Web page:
There are few roads more difficult to navigate, more fraught with peril or more emotionally and psychologically challenging than the one leading out of the bottom of the chasm left behind by a life-interrupted. The interesting thing is: it really doesn’t matter how you found yourself at the bottom. Maybe it was the death of a loved one, the unexpected loss, by a sole breadwinner, of a job, a battle with an acute or chronic illness or addiction, a financial crisis or the break-up of a relationship, partnership or marriage. Whatever the cause, the emotions left in the wake of such life-altering events are almost always the same: grief, anger, discouragement, frustration, guilt, shame and, in some cases, a sense of hopelessness. In fact, if you ask anyone who’s “been there” most would tell you that the struggle to get back on the proverbial horse is just as, if not more challenging and painful than the “falling off” was.
Such certainly was the case with Hassan Whiteside, a 7 foot tall center from Marshall University, who had been selected 33rd overall by the Sacramento Kings in the 2010 NBA draft. At the time, many believed Whiteside’s potential was limitless, given that, in his first and only season at Marshall, Whiteside had broken a national record for most blocked shots by a freshman in a single season (182) that had stood for nearly 20 years! However, after knee surgery sidelined him for much of his rookie season, Whiteside spent the better part of the next 4½ years bouncing around the NBA equivalent of the minor leagues, including stints on the Reno Bighorns, the Sioux Falls Skyforce, the Rio Grande Valley Vipers and the Iowa Energy – hardly household names to even the most ardent of NBA fans. He also played overseas for Al Mouttahed Tripoli and the Amchit Club and (in Lebanon) and the Sichuan Blue Whales (in China).
Just how complete was Whiteside’s slide into the abyss? Well, as recently as three months ago, Whiteside was working out and playing in pick-up games with friends at a YMCA in downtown Charlotte, North Carolina – all the while hoping that someday the phone would ring and he would find his way back to the NBA. To say that each step taken during those 4½ years likely was a humbling if not, at times, humiliating experience would be a considerable understatement. But Whiteside kept believing, kept fighting, kept moving forward , even if, on occasion, moving forward meant taking a few steps backwards or to the side first. And then one day in late November, 2014 the phone did ring – and Pat Riley, the General Manager and President of Basketball Operations for the World Champion Miami Heat signed Whiteside to a 10-day contract – the NBA equivalent of a second chance.
Less than 3 weeks later, in a nationally-televised game against the Chicago Bulls, Whiteside recorded an unconventional triple-double, with a Heat team-record and career-high 12 blocks to go along with 14 points and 13 rebounds. After the game, the media asked Whiteside to reflect on his journey from the Charlotte YMCA to the Miami Heat’s all-time record book. “It’s a blessing,” Whiteside offered humbly. “Like I told my teammates, you can’t believe how things work out in life. Three months ago I was at the downtown Y just chilling, working on my game. I couldn’t get a team to even pick up the phone – and now this.” Now this, indeed! In just ½ a game (24 minutes) and after having missed 2 games with a sprained right ankle, Whiteside blocked more shots than any Heat player in history, including such greats as Alonzo Mourning and Shaquille O’Neal. How do you explain that? How is that even possible?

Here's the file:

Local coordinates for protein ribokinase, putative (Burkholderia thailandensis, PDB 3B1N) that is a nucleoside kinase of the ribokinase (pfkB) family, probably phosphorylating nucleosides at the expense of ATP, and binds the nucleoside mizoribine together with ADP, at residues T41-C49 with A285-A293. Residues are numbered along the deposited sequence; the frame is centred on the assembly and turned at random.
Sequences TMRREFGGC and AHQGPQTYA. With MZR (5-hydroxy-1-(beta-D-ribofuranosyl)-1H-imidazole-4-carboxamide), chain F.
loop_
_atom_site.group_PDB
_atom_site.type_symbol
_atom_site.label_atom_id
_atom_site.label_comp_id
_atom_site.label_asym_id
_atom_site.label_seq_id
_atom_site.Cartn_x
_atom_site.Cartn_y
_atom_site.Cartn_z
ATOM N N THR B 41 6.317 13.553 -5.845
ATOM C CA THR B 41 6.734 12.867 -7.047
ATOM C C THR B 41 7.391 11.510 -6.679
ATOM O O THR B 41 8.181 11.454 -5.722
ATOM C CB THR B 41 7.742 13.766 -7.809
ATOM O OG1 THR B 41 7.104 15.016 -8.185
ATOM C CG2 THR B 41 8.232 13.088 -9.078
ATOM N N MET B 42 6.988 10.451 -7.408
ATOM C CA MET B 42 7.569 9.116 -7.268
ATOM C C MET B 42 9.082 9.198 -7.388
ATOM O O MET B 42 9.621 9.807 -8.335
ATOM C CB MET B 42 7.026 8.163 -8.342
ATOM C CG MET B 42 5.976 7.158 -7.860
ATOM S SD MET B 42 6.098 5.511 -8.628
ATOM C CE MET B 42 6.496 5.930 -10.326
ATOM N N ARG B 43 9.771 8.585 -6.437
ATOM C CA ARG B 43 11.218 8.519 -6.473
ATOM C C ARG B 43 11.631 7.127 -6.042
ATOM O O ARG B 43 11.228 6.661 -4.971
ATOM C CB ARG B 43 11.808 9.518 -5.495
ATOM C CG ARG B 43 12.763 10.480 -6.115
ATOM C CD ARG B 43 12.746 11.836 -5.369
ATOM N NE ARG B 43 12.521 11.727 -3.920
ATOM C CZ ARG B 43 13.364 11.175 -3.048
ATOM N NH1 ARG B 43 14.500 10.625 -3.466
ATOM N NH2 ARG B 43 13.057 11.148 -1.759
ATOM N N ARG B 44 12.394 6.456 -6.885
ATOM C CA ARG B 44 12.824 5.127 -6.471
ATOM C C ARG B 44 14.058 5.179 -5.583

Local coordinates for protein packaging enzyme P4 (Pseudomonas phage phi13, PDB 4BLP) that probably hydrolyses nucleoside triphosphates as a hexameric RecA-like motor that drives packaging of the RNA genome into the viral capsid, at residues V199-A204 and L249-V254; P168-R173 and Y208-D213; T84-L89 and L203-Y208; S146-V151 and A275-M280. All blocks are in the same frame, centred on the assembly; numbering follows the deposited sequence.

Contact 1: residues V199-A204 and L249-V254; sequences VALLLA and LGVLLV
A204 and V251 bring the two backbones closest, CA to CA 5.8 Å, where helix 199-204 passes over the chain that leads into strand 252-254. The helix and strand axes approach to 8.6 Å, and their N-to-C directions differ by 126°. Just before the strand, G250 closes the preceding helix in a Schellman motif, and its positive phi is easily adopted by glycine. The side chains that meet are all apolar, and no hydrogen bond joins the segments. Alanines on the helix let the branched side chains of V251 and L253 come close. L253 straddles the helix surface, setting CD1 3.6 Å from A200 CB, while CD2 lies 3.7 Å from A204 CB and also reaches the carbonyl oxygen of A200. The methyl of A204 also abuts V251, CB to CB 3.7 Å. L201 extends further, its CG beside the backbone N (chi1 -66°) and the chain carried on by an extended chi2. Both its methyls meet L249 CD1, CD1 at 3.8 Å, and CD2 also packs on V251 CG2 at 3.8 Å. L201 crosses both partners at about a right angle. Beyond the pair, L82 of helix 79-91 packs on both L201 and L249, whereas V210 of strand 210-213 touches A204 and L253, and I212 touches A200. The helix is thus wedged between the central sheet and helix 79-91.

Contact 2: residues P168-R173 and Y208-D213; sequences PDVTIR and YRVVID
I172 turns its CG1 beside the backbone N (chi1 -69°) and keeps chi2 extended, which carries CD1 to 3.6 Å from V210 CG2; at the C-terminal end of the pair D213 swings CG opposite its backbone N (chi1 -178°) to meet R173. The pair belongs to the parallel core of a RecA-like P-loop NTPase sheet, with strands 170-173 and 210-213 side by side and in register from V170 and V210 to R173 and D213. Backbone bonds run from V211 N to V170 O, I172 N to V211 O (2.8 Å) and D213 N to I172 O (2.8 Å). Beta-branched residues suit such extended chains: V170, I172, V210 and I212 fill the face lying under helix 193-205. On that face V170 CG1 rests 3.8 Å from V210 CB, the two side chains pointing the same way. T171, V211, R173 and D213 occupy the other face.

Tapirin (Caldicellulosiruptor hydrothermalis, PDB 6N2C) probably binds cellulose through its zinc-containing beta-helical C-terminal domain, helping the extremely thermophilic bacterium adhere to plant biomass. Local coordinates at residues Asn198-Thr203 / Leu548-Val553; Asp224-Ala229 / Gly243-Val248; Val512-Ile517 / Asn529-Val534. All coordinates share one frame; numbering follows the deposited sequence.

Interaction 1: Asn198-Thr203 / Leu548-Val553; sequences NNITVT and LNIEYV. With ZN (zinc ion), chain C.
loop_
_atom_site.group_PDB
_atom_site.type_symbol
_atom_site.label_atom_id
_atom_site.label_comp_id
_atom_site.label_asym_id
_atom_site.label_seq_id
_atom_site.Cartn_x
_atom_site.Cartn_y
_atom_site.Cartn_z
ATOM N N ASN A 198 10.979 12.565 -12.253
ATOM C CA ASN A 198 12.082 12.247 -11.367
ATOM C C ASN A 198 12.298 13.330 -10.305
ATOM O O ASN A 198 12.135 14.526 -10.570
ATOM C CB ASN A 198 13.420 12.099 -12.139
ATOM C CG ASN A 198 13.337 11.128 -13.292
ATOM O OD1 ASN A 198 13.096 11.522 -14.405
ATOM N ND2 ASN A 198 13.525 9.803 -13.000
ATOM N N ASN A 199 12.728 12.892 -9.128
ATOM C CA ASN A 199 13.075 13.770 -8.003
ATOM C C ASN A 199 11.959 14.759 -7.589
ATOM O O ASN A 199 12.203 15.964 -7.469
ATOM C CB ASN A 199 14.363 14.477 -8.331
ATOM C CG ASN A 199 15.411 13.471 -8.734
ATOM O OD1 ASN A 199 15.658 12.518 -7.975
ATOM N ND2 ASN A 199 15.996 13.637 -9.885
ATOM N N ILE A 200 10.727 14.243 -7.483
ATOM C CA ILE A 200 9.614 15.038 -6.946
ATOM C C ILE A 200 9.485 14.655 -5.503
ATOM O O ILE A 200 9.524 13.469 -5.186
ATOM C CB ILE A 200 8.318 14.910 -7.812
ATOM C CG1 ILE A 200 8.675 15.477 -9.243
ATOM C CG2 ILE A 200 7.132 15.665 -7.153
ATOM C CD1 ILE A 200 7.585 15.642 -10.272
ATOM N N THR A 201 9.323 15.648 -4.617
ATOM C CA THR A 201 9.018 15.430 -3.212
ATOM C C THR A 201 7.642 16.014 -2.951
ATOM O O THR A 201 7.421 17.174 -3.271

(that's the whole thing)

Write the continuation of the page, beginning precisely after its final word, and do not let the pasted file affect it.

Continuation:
It’s possible because, consciously or subconsciously, Whiteside stumbled upon 3 keys that I believe are essential to not only “finding” but successfully navigating the road back. First, he didn’t allow his perspective to be defined by what he had missed in the years he was relegated to the role of NBA spectator. Instead, he adopted a mindset committed to showing the world (and the NBA) what they had missed in his absence! Second, rather than further burden himself (and his heart) with the weight of bitterness on an already difficult journey, Whiteside nurtured an adventurous and expectant heart – one open to the possibility that at any moment the phone could ring and provide the open door he was longing for. Finally, but as importantly, Whiteside robed himself in gratitude – for his Life, for the gifts with which he has been richly blessed and for those who never stopped believing in him.
I’m the last one to suggest that any of this is easy. Far from it. It’s one of the most difficult things a human being will ever be asked to do. But as the Rumi quote that titles this post suggests and as Hassan Whiteside’s and so many other overcomers’ stories confirm, it not only is doable, the doing of it is spectacularly rewarding, affirming and enriching. A few weeks back, Glennon Doyle Melton, a woman I respect and admire greatly, who herself is no stranger to brokenness and a life-interrupted, received the following letter from one of her many social media followers & offered a response that I think beautifully captures the essence of this road map out of the abyss:
My husband left me. I live in a small town, everyone knows. I started drinking again, everyone knows. I’m at rock bottom, everyone knows. They ask me how I’m doing. What do I say? What do I tell them?
You’re ready to begin. I can tell. So tomorrow morning, get out of bed. Take a shower. Dress up nice. Then walk out of the house and, with your head held high, tell them this: You’ve seen my descent. Now watch my rising!
Love you. G